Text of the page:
KARAŽUN - A Pseudo-Manchu Conlang

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Re: KARAŽUN - A Pseudo-Manchu Conlang

Postby Serali » Mon 16 Nov 2009 6:05 pm

Thank you for the comment and support.


Your quite welcome and I do hope that you regain your motivation soon.

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KARAŽUNIC THEOLOGY

Postby VROOR » Tue 17 Nov 2009 4:23 am

Part - V

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This is the Karažun word for the "Supreme Being - GOD", teñriwen. It is in my own personal opinion that, a language cannot lack a culture and, in turn a culture cannot be without a certain form of spiritual or religious beliefs.

For Karažun, teñriwen is thus introduced as the word for "Supreme Being". This word is turkic in origin of which, refers to the "Supreme King of the Heavens".
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Re: KARAŽUN - A Pseudo-Manchu Conlang

Postby Serali » Tue 17 Nov 2009 6:40 am

There is alot of sense in that because every culture believes in some "supreme being". And is the 'ñ' in "teñriwen" pronounced like the ng in bring or something else?

I don't too many IPA or X-SAMPA symbols so if you could tell me in English too that would be nice.

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To: Serali

Postby VROOR » Tue 17 Nov 2009 7:10 am

Serali wrote:There is alot of sense in that because every culture believes in some "supreme being".


Truth be told, the creation of religious and spiritual vocabulary is, more to suit my personal usages since I am technically a pagan in the beliefs.

Serali wrote:And is the 'ñ' in "teñriwen" pronounced like the ng in bring or something else?


Yes, it does pronounce like the "NG" in "briNG" or as in "siNG".
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Re: KARAŽUN - A Pseudo-Manchu Conlang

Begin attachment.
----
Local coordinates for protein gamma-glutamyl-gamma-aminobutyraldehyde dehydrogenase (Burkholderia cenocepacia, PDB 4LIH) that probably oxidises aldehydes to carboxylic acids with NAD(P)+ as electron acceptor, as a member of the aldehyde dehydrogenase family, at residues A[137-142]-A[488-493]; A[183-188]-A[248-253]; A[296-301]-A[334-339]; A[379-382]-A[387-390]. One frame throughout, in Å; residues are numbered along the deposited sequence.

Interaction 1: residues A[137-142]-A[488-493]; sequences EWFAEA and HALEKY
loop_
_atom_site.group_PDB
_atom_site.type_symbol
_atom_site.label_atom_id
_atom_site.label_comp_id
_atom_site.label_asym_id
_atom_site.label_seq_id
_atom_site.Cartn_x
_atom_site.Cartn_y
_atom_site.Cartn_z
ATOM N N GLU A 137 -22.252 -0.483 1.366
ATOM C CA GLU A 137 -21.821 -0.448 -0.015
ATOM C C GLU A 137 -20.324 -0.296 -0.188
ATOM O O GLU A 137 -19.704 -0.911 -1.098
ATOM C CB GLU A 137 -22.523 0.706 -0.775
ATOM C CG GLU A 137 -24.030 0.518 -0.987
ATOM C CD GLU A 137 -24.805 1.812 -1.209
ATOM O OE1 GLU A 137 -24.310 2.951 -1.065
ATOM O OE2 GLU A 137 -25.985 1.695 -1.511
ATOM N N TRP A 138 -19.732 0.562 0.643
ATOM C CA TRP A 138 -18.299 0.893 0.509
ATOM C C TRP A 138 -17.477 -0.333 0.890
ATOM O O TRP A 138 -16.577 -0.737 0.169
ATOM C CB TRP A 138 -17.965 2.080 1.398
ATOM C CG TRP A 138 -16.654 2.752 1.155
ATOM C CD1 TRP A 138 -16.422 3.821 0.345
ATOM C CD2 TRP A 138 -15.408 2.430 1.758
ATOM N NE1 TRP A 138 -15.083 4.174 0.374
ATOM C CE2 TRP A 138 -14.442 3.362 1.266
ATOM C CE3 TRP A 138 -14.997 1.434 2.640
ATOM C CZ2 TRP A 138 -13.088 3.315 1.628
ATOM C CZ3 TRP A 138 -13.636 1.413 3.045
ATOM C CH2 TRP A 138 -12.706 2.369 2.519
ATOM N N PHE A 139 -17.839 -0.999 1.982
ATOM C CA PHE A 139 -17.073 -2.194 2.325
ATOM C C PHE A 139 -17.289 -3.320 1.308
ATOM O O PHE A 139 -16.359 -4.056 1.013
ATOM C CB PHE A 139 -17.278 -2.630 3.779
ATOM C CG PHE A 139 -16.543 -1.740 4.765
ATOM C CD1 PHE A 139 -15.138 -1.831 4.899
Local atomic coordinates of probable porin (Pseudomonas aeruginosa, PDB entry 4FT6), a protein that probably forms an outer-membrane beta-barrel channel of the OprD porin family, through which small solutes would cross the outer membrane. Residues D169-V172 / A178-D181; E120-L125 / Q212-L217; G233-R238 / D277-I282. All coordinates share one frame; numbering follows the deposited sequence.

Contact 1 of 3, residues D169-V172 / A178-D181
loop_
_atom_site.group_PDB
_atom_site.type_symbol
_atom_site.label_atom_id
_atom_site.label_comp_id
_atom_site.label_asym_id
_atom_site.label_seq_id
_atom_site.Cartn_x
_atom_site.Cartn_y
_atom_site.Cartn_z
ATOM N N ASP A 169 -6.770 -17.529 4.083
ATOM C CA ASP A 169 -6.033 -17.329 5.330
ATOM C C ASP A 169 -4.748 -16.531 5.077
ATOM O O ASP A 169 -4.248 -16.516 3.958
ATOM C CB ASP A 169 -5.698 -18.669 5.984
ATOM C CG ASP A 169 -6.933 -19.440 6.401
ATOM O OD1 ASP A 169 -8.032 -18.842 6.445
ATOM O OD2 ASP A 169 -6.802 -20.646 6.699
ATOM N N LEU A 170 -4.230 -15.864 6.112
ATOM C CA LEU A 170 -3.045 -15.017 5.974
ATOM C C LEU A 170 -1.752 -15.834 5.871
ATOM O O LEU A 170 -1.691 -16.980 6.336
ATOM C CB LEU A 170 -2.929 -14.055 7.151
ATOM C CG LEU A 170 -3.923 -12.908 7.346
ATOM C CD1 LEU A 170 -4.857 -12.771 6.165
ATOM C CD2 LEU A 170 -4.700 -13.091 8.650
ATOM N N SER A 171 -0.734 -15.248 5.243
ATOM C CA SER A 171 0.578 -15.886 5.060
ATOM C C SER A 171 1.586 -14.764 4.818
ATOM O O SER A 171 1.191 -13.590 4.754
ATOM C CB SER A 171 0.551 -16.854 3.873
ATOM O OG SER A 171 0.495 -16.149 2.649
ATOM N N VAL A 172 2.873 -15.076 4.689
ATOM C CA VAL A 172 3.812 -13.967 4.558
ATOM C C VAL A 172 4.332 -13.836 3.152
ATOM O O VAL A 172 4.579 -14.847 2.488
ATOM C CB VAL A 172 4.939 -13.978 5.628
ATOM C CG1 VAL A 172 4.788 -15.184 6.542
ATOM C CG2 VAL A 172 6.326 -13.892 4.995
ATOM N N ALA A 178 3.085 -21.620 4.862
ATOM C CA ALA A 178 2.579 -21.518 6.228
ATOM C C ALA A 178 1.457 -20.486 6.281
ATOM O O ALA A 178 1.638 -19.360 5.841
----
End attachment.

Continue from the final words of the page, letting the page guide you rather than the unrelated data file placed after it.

Postby Serali » Tue 17 Nov 2009 8:02 am

I thought so as you could pronounce ny with another consonant following it.

Awesome.

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KARAŽUN's Lingua Metaphorium

Postby VROOR » Tue 17 Nov 2009 2:56 pm

Part - VI

The Karažun language can be said to be a language works heavy on the metaphorical vocabularies of which, many things are made references metaphorically. For instance, a bicycle is technically called an "iron horse" (sele i mori):
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Also, the term "teñri i išmi" which actually means as the "Name of God" is, used to denote the idea of "forbidden" (this usage is inspired from the judaic belief that, the "Name of God" is so sacred that it must not be uttered). The following is "teñri i išmi" written in "karažun i manžu bithum":
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The pronounciation of "sele i mori" is seley-mori whilst "teñri i išmi" is pronounced as teng-rishmi. In other words, the modifier-i is usually merged into the word which it modifies in speech; however, in the written language, it is written as a solo marker for the word it modifies.
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Re: KARAŽUN - A Pseudo-Manchu Conlang

Postby Serali » Tue 17 Nov 2009 7:30 pm

And here I was pronouncing it seh lay ee moree etc.

And the script uses diacritics?!

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To: Serali

Postby VROOR » Tue 17 Nov 2009 7:51 pm

Serali wrote:And here I was pronouncing it seh lay ee moree etc.


You can pronounce "sele i mori" as seh-lay ee moree but, that will sound like saying "restaurant" as raiss-toh-rant, instead of saying it as rais-chrant.

Serali wrote:And the script uses diacritics?!


In a sense, yes. The markers (either dot or circle) are used to differentiate certain letters that share the same (or similar) forms.
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Re: KARAŽUN - A Pseudo-Manchu Conlang

Postby linguoboy » Tue 17 Nov 2009 9:25 pm

Serali wrote:There is alot of sense in that because every culture believes in some "supreme being".

Not by a long shot. What's the "supreme being" of Communist China? Or of Ashokan India?
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Re: KARAŽUN - A Pseudo-Manchu Conlang

Postby Serali » Tue 17 Nov 2009 11:59 pm

I forgot about those! XD

And that's why I look forward to seeing the script chart one of these days. Mongolian writing is one of my favorites and this is one of the first modifications of it that I've come across.

Beautiful language too. I was first reminded of Turkish for some reason when I first saw it. XD

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